Economist Predicts Non-Residential Construction to Remain Down in 2010; More Positive Outlook for Residential
October 28, 2009
"I wish I had better news," Ken Simonson, chief economist for the Associated General Contractors of America, told his audience last week during Reed Construction Data's 2010 construction forecast. "I think, though, we have seen some changes for the better in the economy in the last 12 months. A year ago there was the total collapse of the bond market and the banks lending. Currently there has been quite a revival of bond markets for state and private activity bonds … the problem is that state revenues keep dropping [and] states are still cutting construction." He continued, "They already have the bonding out there, then there should be some relief for contractors … but in general there is a decline in state-funded developer financed and manufacturing construction."
While there has been some improvement on the bonding side, Simonson said much help is coming from the Stimulus legislation.
"The stimulus is the largest piece of federal spending ever directed to construction in one bill," he said. Of the $787 billion package, $135 billion was attributed to construction-related spending and about $35 billion of that was for buildings.
However, he said he hears constantly that building contractors say they've yet to see business from the stimulus.
"It's there, but it's just scattered through a wide range of agencies, and many of them were not prepared …"
There have also been stimulus tax provisions that have been helpful to contractors. This includes increased expensing for those buying equipment this year; a five-year net-operating loss carry back in 2008; and new and extended bonds, such as the "Build America" bond.
"The next hurdle we're seeing is project labor agreements. These are not part of the stimulus per say, but President Obama is encouraging agencies to include them [in contracts]."
Stimulus aside, Simonson said putting money into non-residential construction should be a big job generator: 28,500 for every $1 billion.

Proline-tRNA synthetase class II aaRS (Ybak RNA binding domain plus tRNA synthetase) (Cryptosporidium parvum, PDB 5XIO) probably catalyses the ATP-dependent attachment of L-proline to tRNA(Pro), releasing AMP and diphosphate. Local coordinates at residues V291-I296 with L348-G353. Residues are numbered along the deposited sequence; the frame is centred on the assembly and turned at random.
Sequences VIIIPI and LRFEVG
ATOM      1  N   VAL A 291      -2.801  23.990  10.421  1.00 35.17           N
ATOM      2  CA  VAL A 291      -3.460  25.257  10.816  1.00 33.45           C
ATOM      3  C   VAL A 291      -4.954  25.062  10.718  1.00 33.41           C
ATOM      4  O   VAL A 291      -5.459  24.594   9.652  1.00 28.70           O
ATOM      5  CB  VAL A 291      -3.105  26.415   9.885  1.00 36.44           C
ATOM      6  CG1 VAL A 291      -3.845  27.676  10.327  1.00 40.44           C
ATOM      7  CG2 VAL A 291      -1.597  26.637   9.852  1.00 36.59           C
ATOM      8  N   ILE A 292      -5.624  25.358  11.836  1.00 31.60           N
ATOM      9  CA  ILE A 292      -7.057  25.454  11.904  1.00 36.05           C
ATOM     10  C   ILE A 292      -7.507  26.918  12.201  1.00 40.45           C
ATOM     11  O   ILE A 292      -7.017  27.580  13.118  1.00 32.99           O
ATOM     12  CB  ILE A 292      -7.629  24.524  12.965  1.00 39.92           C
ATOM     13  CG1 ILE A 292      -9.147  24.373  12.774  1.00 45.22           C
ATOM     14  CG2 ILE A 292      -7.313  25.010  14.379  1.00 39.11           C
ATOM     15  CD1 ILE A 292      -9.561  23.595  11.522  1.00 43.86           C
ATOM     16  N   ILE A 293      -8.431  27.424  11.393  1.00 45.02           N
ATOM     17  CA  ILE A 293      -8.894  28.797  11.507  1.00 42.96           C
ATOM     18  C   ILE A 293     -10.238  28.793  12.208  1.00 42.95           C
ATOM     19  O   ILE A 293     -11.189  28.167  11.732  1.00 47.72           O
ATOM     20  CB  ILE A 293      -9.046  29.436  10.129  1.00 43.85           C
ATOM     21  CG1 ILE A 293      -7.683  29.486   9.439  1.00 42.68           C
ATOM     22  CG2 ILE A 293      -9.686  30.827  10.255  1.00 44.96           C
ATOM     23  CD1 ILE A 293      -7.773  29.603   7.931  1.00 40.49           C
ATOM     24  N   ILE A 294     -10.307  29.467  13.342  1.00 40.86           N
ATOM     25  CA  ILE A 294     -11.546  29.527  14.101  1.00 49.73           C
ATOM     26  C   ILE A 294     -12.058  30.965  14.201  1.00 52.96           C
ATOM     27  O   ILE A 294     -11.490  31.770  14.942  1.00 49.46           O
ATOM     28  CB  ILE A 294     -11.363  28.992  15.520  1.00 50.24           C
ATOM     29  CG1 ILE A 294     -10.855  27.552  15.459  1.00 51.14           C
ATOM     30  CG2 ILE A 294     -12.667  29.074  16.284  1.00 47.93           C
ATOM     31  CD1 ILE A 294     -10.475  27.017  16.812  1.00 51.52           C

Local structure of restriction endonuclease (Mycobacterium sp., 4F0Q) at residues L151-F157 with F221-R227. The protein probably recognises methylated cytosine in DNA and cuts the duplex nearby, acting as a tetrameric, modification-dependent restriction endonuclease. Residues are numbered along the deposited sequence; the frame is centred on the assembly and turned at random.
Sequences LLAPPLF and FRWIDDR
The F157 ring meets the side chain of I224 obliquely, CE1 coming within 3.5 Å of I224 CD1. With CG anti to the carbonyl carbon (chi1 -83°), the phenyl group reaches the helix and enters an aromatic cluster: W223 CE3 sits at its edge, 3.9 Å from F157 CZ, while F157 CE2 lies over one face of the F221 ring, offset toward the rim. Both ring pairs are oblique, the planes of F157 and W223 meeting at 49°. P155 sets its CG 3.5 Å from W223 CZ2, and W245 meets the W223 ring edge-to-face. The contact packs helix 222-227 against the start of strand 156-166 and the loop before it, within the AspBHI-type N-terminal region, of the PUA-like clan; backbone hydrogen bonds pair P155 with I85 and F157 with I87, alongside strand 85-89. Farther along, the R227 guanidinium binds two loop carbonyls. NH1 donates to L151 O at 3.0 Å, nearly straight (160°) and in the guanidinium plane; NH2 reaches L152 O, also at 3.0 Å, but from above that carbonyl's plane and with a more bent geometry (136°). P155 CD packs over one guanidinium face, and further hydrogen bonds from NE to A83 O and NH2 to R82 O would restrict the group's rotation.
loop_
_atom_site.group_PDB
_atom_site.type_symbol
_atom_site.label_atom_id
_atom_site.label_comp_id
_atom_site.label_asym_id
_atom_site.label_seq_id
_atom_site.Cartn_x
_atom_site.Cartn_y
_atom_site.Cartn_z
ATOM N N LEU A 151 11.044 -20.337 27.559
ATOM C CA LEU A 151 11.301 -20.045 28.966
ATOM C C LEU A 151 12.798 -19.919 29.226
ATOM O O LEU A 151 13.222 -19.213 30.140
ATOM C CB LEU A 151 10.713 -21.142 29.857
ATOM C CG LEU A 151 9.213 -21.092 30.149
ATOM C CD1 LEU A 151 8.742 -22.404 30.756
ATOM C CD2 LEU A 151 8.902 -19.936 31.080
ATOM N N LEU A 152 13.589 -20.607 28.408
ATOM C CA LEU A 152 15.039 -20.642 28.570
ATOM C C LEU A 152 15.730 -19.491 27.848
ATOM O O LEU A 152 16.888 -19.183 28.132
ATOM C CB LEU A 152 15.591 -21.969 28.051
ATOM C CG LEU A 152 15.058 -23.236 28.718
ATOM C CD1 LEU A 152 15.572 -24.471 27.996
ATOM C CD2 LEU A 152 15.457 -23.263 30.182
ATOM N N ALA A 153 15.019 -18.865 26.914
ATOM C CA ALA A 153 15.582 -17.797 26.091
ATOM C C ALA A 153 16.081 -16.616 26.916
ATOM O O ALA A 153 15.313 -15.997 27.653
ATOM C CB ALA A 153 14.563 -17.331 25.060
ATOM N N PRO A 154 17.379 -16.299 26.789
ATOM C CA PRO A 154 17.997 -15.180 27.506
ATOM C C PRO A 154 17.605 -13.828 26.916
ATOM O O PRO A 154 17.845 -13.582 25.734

"One-third of those jobs show up as direct on-site construction jobs," he said. "One-sixth are supplying the materials and equipment and one-half are spread through the rest of the economy as workers and owners in construction."
In spite of the stimulus money that has come out, he said that total construction spending is down 12 percent in the past 12 months. Of that private non-residential is down 10 percent; public construction is up 3 percent (party because of the stimulus).
"Private residential dropped very sharply until the spring and now it has leveled off and is beginning to pick up," he said.
And as far as the housing outlook itself, Simonson expects a big increase for next year in single-family starts and totals should begin to top year-ago figures late this year. As far as multi-family, though, he does not see any growth until 2011.
For developer-financed non-residential construction, all segments are down about 25-45 percent compared to last year. The only one he sees hope for next year is improvement in retail, though it will be very low. All others are suffering from huge vacancy rates.
Looking ahead to 2010, Simonson expects non-residential spending to be down 0 to -5 percent; residential spending to be up 5 to 10 percent; total construction spending to be anywhere from -4 percent to +2 percent; materials costs to increase 0 percent to +8 percent and labor costs to increase about 3 percent, perhaps a little less.
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